There is an issue which has been of increasing concern to property owners … there is a fine line between being an employer and a do-it-yourself minded builder. A recent case in Oregon ruled that, since the property owner was serving as their own general contractor and had the right to control the worker, they were employers and therefore liable for workman’s compensation insur-ance. This presents a legal issue about which property owners should be knowledgeable. Your attorney or insurance agent can explain this exposure to you.
Be prepared to spend at least 35 hours per week for probably 5-6 months. This is calcu-lated for an average 1,500 sq. ft. home. If the home is larger, figure accordingly. Does your present employment allow enough flexi-bility to spend this amount of time away from your job?
Selection & Scheduling of Subcontractors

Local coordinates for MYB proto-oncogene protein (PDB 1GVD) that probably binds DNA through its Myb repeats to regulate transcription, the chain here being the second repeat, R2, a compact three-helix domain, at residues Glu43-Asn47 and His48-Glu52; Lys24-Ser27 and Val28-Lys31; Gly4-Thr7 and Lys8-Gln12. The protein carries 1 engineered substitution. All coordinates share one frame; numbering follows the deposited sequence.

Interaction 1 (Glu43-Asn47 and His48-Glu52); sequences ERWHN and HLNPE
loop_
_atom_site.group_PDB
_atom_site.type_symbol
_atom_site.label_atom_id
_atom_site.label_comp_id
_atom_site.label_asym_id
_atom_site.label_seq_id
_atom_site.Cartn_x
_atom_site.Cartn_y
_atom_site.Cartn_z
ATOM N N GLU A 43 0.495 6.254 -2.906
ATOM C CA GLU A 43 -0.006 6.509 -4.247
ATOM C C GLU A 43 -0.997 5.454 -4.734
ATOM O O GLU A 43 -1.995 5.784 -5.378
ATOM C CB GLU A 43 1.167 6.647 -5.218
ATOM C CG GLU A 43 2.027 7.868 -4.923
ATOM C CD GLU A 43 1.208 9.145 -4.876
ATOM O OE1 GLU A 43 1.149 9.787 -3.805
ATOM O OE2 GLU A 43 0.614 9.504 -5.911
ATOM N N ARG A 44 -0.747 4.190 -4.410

Remember subcontractors have other jobs in progress besides yours. Their loyalty may be to those builders that give them the most work during the year. Will they be available to you at the proper time? For example, do you have the toi-let installed before or after the flooring? One sub cannot do their work until another has completed theirs. Delays are costly, frequent, and frustrating.
Do you really know how to properly analyze a cost break-down? Are you able to distinguish high bids, low bids and work quality? Are you allowing for all of the materials you’ll need? For example, everyone knows to buy tile … what about grout, thin-set and spacers? Is everything that will be needed to complete the task included in the bid? Do you know enough about the work to realize if it’s not? Remember, the lender will require that your cost break-down be documented and if you have not projected costs efficiently and run short of funds, the loan amount cannot be adjusted after it is approved.